Planting a Shady Strip
Discover creative solutions for planting a narrow, shady strip full of flowering plants in your front yard.
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Master gardener Paul James solves a difficult dilemma involving a narrow strip of planting space and little to no sunlight.
A narrow strip between the entry wall of Paul's house and the sidewalk that leads to his front door has become a troublesome space. "I've tried to grow a number of things here, from dwarf bamboo to ferns, but nothing's really worked," he says.
So Paul decides to try something else - mondo grass (Ophiopogon). "This is hardly one of my favorite plants, but I'm convinced that it'll perform better than anything else in this weird spot."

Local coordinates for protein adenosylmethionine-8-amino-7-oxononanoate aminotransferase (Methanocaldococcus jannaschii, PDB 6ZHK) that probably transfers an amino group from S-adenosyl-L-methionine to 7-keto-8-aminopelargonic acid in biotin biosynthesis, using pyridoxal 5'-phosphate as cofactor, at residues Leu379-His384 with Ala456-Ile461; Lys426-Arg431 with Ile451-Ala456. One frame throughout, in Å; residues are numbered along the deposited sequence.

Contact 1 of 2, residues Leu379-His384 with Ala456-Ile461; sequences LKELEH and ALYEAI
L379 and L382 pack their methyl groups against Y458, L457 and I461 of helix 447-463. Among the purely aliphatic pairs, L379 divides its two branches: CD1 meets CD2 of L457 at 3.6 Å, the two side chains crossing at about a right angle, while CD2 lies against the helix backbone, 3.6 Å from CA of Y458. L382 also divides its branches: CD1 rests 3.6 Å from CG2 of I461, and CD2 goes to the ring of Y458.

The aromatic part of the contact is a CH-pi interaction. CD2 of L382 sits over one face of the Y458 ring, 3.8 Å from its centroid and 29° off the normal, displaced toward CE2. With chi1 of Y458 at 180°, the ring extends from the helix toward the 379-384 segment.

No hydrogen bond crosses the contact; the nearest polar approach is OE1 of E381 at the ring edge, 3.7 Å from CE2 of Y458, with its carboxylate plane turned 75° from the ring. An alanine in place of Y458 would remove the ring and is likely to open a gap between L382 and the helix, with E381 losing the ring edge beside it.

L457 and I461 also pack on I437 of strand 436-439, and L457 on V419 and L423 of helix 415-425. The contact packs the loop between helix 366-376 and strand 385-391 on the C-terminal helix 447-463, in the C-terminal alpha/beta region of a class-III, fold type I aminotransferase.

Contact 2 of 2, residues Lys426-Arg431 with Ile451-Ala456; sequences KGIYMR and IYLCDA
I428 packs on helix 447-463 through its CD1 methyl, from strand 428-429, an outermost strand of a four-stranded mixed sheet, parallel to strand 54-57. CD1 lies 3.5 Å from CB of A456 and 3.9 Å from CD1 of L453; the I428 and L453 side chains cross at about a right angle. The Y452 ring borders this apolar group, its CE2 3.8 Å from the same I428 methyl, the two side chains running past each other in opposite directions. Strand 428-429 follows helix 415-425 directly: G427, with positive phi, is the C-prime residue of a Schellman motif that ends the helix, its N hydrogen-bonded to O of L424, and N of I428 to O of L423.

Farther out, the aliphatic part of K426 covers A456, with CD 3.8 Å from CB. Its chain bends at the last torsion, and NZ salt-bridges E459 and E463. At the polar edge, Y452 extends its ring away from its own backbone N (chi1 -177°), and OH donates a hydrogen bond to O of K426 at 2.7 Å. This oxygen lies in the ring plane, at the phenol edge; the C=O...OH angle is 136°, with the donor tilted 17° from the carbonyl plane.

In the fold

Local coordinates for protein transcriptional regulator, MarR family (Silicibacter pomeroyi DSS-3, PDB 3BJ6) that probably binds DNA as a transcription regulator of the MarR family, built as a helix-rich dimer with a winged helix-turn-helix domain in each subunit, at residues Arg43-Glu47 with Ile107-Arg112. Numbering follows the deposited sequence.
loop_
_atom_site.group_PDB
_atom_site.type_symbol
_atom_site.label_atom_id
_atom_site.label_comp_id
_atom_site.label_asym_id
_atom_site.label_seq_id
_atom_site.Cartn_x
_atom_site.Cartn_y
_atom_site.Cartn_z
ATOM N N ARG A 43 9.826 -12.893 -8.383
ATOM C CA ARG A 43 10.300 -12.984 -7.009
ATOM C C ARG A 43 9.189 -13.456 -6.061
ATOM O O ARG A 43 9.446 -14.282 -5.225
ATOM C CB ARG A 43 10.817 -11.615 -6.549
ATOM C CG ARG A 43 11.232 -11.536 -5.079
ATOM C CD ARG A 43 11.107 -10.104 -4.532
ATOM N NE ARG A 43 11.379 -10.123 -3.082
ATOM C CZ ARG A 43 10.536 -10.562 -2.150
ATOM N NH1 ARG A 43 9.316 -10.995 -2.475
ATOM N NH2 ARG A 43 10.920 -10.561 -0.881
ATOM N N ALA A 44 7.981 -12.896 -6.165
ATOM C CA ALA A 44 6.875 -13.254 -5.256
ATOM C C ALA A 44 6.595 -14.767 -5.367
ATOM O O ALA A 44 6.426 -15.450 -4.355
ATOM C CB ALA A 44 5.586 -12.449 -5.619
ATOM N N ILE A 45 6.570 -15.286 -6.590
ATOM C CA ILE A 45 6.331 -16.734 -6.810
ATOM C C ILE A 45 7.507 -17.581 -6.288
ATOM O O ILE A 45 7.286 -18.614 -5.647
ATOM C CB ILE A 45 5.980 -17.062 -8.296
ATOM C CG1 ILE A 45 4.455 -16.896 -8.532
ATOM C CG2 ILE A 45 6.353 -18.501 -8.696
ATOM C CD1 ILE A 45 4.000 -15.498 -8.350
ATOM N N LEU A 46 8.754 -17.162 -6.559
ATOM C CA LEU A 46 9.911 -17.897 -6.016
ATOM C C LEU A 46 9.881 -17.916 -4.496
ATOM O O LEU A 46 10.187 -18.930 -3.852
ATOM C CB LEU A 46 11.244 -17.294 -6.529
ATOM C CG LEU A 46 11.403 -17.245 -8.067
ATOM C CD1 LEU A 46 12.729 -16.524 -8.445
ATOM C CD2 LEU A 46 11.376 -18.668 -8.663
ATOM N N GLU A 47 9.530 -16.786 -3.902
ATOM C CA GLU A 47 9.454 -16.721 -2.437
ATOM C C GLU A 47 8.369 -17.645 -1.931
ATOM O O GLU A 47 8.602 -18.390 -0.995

Paul spaces the plants roughly two feet apart, and given the fact that mondo grass (or monkey grass) likes to spread, the gaps between the plants should fill in quickly. In the meantime, however, he needs something between the clumps of grass, something that is able to handle the conditions and provide some seasonal color.
For that he uses 'Crystal Bowl True Blue' pansies. The pansies will flower for at least the next several weeks, and in the spring, rebound with even more blasts of color. This easy and inexpensive solution solves what was once a particularly perplexing problem.
"Of course, the real problem was I kept looking for a real dramatic solution, when in fact, the simple solution was the best," Paul says. "And very often that's just how it is in the wacky world of gardening."
Fresh currants are a wonderful addition to fruit salads, or a refreshing drink like this berry fruit punch.